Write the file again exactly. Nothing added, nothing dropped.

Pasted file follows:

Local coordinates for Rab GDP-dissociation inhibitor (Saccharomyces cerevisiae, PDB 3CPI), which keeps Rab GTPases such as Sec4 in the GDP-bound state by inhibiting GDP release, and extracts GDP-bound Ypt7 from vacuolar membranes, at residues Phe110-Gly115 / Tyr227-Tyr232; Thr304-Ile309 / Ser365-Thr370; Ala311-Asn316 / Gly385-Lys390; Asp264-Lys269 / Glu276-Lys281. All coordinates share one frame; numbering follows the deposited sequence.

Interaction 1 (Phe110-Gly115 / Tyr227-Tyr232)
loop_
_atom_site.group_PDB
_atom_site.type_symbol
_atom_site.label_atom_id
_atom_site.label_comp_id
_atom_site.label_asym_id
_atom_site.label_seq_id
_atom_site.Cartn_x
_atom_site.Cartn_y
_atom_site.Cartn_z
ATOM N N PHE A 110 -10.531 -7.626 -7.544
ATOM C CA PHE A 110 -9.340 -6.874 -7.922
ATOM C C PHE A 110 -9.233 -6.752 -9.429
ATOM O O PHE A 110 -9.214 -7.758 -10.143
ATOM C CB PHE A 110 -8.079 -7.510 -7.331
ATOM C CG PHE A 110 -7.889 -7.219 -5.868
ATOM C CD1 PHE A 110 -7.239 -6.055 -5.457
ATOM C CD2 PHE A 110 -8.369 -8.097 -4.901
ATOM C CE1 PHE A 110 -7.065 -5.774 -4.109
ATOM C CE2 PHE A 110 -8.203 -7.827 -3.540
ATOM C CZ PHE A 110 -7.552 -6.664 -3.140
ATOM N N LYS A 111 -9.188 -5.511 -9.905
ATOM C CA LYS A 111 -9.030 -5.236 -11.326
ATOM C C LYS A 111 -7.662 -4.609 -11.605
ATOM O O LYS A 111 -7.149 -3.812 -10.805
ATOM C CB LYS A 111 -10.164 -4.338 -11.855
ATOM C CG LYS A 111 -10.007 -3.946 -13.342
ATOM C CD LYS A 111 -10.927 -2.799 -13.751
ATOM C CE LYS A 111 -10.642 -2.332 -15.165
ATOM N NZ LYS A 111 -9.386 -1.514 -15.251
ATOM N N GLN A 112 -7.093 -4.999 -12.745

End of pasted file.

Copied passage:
Local coordinates for Rab GDP-dissociation inhibitor (Saccharomyces cerevisiae, PDB 3CPI), which keeps Rab GTPases such as Sec4 in the GDP-bound state by inhibiting GDP release, and extracts GDP-bound Ypt7 from vacuolar membranes, at residues Phe110-Gly115 / Tyr227-Tyr232; Thr304-Ile309 / Ser365-Thr370; Ala311-Asn316 / Gly385-Lys390; Asp264-Lys269 / Glu276-Lys281. All coordinates share one frame; numbering follows the deposited sequence.

Interaction 1 (Phe110-Gly115 / Tyr227-Tyr232)
loop_
_atom_site.group_PDB
_atom_site.type_symbol
_atom_site.label_atom_id
_atom_site.label_comp_id
_atom_site.label_asym_id
_atom_site.label_seq_id
_atom_site.Cartn_x
_atom_site.Cartn_y
_atom_site.Cartn_z
ATOM N N PHE A 110 -10.531 -7.626 -7.544
ATOM C CA PHE A 110 -9.340 -6.874 -7.922
ATOM C C PHE A 110 -9.233 -6.752 -9.429
ATOM O O PHE A 110 -9.214 -7.758 -10.143
ATOM C CB PHE A 110 -8.079 -7.510 -7.331
ATOM C CG PHE A 110 -7.889 -7.219 -5.868
ATOM C CD1 PHE A 110 -7.239 -6.055 -5.457
ATOM C CD2 PHE A 110 -8.369 -8.097 -4.901
ATOM C CE1 PHE A 110 -7.065 -5.774 -4.109
ATOM C CE2 PHE A 110 -8.203 -7.827 -3.540
ATOM C CZ PHE A 110 -7.552 -6.664 -3.140
ATOM N N LYS A 111 -9.188 -5.511 -9.905
ATOM C CA LYS A 111 -9.030 -5.236 -11.326
ATOM C C LYS A 111 -7.662 -4.609 -11.605
ATOM O O LYS A 111 -7.149 -3.812 -10.805
ATOM C CB LYS A 111 -10.164 -4.338 -11.855
ATOM C CG LYS A 111 -10.007 -3.946 -13.342
ATOM C CD LYS A 111 -10.927 -2.799 -13.751
ATOM C CE LYS A 111 -10.642 -2.332 -15.165
ATOM N NZ LYS A 111 -9.386 -1.514 -15.251
ATOM N N GLN A 112 -7.093 -4.999 -12.745